Ke Chiang Dai
v.
Mukasey

Not overruled or negatively treated on appealinfoCoverage
United States Court of Appeals, Second CircuitOct 21, 2008
296 Fed. Appx. 204 (2d Cir. 2008)

No. 07-5761-ag.

October 21, 2008.

UPON DUE CONSIDERATION of this petition for review of a decision of the Board of Immigration Appeals ("BIA"), it is hereby ORDERED, ADJUDGED, AND DECREED, that the petition for review is DENIED.

David X. Feng, New York, NY, for Petitioner.

Gregory G. Katsas, Acting Assistant Attorney General, Civil Division, Greg D. Mack, Senior Litigation Counsel, U.S. Department of Justice, Office of Immigration Litigation, Washington, D.C., for Respondent.

PRESENT: ROGER J. MINER, JOSEPH M. McLAUGHLIN, and PETER W. HALL, Circuit Judges.


SUMMARY ORDER

Petitioner Ke Chiang Dai, a native and citizen of the People's Republic of China, seeks review of the November 30, 2007 order of the BIA affirming the September 19, 2005 decision of Immigration Judge ("IJ") Annette S. Elstein denying Dai's application for asylum, withholding of removal, and relief under the Convention Against Torture ("CAT"). In re Ke Chiang Dai, No. A77 272 724 (B.I.A. Nov. 30, 2007), ajfg No. A77 272 724 (Immig. Ct. N.Y. City Sept. 19, 2005). We assume the parties' familiarity with the underlying facts and procedural history of the case.

When the BIA does not adopt the decision of the IJ to any extent, this Court reviews only the decision of the BIA. See Yan Chen v. Gonzales, 417 F.3d 268, 271 (2d Cir. 2005); Jin Yu Lin v. U.S. Deft of Justice, 413 F.3d 188, 191 n. 4 (2d Cir. 2005). We review the agency's factual findings under the substantial evidence standard, treating them as "conclusive unless any reasonable adjudicator would be compelled to conclude to the contrary." 8 U.S.C. § 1252(b)(4)(B); see also Corovic v. Mukasey, 519 F.3d 90, 95 (2d Cir. 2008). However, the Court will vacate and remand for new findings if the agency's reasoning or its fact-finding process was sufficiently flawed. Cao He Lin v. U.S. Deft of Justice, 428 F.3d 391, 406 (2d Cir. 2005); Tian-Yong Chen v. INS, 359 F.3d 121, 129 (2d Cir. 2004). The Court reviews de novo questions of law and the application of law to undisputed fact. See, e.g., Vurni v. Gonzales, 502 F.3d 150, 153 (2d Cir. 2007).

In his brief to this Court, Dai does not address the agency's findings: (1) that he failed to establish eligibility for relief based on his wife's alleged mistreatment; (2) that he lacked an independent well-founded fear of persecution due to his alleged violation of the family planning policy; and (3) that he is not eligible for relief under the CAT. Therefore, we deem any such challenges waived. See Yueqiug Zhang v. Gonzales, 426 F.3d 540, 541 n. 1, 545 n. 7 (2d Cir. 2005).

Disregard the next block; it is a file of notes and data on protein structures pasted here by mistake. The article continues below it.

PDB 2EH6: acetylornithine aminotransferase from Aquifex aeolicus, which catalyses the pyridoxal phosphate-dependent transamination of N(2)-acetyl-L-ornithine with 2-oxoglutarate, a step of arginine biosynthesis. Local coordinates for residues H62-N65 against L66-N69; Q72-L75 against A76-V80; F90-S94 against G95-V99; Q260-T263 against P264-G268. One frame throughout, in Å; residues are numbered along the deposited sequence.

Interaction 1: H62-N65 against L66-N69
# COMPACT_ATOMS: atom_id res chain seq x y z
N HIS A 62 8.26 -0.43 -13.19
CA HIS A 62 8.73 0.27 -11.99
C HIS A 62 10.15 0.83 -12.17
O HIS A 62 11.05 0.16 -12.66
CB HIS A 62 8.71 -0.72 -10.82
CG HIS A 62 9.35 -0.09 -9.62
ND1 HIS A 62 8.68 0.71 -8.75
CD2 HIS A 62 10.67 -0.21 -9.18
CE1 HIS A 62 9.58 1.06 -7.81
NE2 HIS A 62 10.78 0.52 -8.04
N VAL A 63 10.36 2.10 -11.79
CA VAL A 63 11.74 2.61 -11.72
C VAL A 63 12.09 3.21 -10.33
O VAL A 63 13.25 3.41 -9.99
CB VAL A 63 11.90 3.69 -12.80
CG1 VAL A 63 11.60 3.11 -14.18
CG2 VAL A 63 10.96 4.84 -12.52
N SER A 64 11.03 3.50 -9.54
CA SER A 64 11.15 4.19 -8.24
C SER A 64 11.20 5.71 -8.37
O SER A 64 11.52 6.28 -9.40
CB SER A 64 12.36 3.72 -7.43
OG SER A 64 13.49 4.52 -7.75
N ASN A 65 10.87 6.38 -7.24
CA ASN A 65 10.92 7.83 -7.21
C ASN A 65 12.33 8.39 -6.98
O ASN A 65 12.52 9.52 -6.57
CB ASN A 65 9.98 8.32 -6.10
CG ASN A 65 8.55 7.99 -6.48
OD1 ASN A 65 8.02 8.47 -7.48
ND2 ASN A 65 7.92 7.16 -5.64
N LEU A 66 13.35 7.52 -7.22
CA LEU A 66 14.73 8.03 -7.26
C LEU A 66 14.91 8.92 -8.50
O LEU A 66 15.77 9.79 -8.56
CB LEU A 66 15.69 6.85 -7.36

Having waived many of the arguments he made below, Dai now alleges only that he has a well-founded fear of future persecution based on the U.S. government's "release of his confidential information to Chinese officials." He claims that a "new risk of persecution" arose when the INS conducted its investigation into the authenticity of his supporting documentation, thereby bringing him "to the attention of the Chinese government authority" and establishing "his well-founded fear of future persecution."

In Zhen Nan Lin v. U.S. Dep't of Justice, 459 F.3d 255 (2d Cir. 2006), we held that a new risk of persecution may arise due to the government's violation of an asylum applicant's confidentiality under 8 C.F.R. § 208.6. Zhen Nan Lin, 459 F.3d at 268. However, where there has been such a violation, the fact-finder must determine whether the breach of confidentiality gave "rise to a new risk of persecution and a new claim for relief based thereon." Corovic, 519 F.3d at 96. Here, assuming that the government did violate the confidentiality provision, Dai failed to present any evidence that would establish an objectively reasonable fear of future persecution due to the exposure of his confidential information to the Chinese government. Thus, we find that the BIA did not err in determining that Dai's claimed fear of future persecution was "speculative at best," given his failure to present any "solid support" in the record for his assertion. See Jian Xing Huang v. INS, 421 F.3d 125, 129 (2d Cir. 2005). Furthermore, because Dai was unable to establish his eligibility for asylum, he was also unable to meet the higher standard required to succeed on a claim for withholding of removal. See Wu Biao Chen v. INS, 344 F.3d 272, 275 (2d Cir. 2003).

For the foregoing reasons, the petition for review is DENIED. As we have completed our review, Dai's pending motion for a stay of removal in this petition is DISMISSED as moot.